“Too many refrigerated seasonings” (2023) | all images courtesy the artist
The painter Yuka Kasai hails from Sapporo, where she studied art at Sapporo Otani University. Her seemingly minimalist style is inspired both by her concentration in traditional nihonga-style painting, but also an animist view of the world, deeply rooted in Japan’s native belief system, Shinto.
“Do not believe it” (2023)
Working primarily with natural pigments and sumi ink, the 30-year old artist creates minimalist paintings reminiscent of the masterful works from hundreds of years ago. But rather than depicting the mountainous landscapes and natural flora of Japan, Kasai focuses her attention on the banality of everyday life.
“I believe that all things on the planet are imbued with an equivalent soul,” says the artist, explaining that her paintings are inspired by simple and trivial moments–ones that usually go overlooked–when she suddenly becomes aware of those souls.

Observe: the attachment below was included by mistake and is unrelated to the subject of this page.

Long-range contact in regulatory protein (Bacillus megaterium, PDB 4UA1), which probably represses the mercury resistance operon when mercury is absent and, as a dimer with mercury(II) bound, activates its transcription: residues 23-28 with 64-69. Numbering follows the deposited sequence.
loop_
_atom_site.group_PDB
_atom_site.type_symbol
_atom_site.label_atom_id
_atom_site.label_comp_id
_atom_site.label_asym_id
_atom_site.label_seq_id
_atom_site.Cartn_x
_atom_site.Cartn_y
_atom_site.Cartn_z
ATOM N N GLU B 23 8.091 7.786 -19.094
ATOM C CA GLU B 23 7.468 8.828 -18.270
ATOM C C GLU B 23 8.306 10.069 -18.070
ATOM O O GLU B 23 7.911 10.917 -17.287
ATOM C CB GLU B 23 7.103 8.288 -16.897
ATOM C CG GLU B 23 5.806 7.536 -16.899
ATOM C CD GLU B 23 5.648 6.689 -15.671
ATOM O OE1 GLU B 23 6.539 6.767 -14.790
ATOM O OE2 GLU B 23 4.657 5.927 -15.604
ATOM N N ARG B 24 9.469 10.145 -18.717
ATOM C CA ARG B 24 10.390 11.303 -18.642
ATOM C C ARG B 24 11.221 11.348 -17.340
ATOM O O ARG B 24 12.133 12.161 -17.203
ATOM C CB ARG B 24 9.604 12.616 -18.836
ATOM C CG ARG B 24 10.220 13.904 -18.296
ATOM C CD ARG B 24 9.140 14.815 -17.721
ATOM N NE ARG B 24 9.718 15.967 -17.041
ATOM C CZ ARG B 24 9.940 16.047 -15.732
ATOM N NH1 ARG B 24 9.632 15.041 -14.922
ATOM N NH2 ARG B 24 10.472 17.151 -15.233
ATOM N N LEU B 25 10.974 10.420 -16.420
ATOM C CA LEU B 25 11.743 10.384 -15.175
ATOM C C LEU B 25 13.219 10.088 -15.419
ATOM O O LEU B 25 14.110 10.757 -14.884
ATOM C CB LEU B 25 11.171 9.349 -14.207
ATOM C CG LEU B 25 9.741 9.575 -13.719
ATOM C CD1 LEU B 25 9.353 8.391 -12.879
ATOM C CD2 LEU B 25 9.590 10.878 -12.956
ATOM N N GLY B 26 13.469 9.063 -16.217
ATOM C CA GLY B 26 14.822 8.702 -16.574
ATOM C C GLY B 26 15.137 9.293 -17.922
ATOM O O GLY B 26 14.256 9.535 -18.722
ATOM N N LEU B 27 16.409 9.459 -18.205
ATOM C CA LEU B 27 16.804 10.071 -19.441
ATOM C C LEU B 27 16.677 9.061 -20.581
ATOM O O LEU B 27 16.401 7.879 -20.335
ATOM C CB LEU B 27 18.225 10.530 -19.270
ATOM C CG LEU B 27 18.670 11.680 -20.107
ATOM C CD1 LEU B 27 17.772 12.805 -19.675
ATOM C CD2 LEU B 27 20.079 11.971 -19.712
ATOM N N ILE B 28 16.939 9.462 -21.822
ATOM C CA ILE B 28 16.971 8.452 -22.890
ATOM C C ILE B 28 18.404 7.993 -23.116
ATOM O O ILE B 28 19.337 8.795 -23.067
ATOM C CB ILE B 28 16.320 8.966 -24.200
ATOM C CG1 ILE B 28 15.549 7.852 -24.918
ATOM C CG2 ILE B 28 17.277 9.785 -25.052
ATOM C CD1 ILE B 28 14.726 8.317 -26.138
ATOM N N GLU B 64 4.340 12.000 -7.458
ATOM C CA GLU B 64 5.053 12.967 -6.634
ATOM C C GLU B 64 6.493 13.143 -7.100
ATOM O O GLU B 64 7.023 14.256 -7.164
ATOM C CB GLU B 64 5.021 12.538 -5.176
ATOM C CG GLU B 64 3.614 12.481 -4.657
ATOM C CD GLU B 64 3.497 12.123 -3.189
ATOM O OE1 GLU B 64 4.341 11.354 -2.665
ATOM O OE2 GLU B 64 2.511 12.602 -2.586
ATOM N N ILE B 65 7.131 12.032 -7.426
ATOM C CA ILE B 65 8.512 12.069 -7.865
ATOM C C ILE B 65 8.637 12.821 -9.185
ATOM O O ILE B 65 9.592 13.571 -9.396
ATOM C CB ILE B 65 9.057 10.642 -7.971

Indeed, the devotion and attention to detail of each scene has the effect of elevating the still life to a higher status. The playfulness and sense of humor of each only adds to this narrative. In “Do not believe it,” a pack of natto has been left opened with numerous failed attempts at opening the packaged condiments.
Kasai’s work was on view earlier this month at Art Fair Tokyo 2023. You can keep up with the artist on Twitter or Instagram.
“Mountain in the kitchen” (2023)
“Mountain in the living room” (2023)
Yuka Kasai’s work, recently on display at Art Fair Tokyo 2023